U.S. Stock Market Signals a Rebound as Bond Yields Fall Back
The S&P 500 is expected to open stronger after dropping 2 percent on Tuesday, the most since May.
U.S. stock futures signal a rebound as bond yields fall back.
Treasury Secretary Janet L. Yellen warned lawmakers Tuesday of dire consequences if Congress did not raise or suspend the statutory debt limit.Credit…Stefani Reynolds for The New York Times
By Eshe Nelson
Sept. 29, 2021Updated 7:07 a.m. ET
European stocks and Wall Street futures rebounded on Wednesday as government bond yields retreated lower, a day after a sell-off rattled markets.
The S&P 500 is expected to open 0.7 percent stronger after dropping 2 percent on Tuesday, the most since May. An increase in bond yields incited a sell-off in technology stocks, which dragged markets down. The yield on 10-year Treasury notes climbed above 1.5 percent on Tuesday for the first time since June.
Stocks didn’t completely recover their losses from earlier in the week. The Stoxx Europe 600 rose 0.8 percent after falling 2.2 percent the previous day.
Markets have been more volatile in recent weeks as investors prepare for the Federal Reserve to reduce stimulus, something policymakers have signaled will come this year. Traders are also adapting to the economic recovery from the pandemic, which includes an unusual combination of supply chain bottlenecks, labor shortages in some industries, higher unemployment and rising consumer prices.
In Washington, lawmakers remain deeply divided over spending and raising the nation’s debt limit. On Tuesday, Treasury Secretary Janet L. Yellen warned lawmakers of “catastrophic” consequences if Congress failed to raise or suspend the statutory debt limit.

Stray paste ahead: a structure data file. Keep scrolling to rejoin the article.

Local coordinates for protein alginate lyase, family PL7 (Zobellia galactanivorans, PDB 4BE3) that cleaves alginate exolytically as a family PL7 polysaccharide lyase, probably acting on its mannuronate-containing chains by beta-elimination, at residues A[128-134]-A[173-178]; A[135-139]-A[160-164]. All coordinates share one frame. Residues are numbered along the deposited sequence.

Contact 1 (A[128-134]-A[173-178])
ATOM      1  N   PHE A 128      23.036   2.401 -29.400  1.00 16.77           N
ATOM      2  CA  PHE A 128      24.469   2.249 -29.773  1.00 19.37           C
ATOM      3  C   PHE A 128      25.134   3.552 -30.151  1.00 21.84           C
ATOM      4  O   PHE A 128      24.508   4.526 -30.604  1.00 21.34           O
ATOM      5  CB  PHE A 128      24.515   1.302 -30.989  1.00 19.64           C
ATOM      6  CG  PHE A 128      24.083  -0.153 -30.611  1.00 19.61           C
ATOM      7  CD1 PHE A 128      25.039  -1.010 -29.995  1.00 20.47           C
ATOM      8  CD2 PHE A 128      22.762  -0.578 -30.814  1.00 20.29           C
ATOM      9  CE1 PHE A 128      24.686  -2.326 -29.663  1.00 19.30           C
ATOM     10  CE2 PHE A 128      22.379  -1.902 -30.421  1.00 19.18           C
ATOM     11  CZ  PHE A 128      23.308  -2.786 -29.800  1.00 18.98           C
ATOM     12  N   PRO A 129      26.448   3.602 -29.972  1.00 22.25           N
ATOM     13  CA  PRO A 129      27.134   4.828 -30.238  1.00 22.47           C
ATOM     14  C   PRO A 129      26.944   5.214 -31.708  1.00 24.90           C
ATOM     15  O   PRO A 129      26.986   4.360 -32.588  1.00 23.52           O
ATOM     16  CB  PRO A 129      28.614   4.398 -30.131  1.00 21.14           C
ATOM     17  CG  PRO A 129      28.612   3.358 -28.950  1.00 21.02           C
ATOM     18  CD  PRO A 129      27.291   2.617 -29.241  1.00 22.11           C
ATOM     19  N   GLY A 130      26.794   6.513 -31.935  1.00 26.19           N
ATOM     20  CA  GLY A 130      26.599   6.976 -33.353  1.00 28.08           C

A measure of stock market volatility rose sharply on Monday but was only the highest in about a week, as stocks have stumbled in September. Last week, traders were unnerved by potential fallout from a default of China’s Evergrande Group, a beleaguered residential developer with $300 billion in debt. The Chinese government has shifted away from the policies that have guided its economy in recent years, tightening regulation on online gaming, data sharing by tech companies, and property developers.
Despite Wednesday morning’s tentative recovery in futures, stocks in the United States are still on track for a decline in September, which would end seven consecutive months of gains. The S&P 500 is down 3.8 percent this month. Nasdaq futures rose 0.9 percent on Wednesday but the index closed 4.7 percent lower for the month on Tuesday.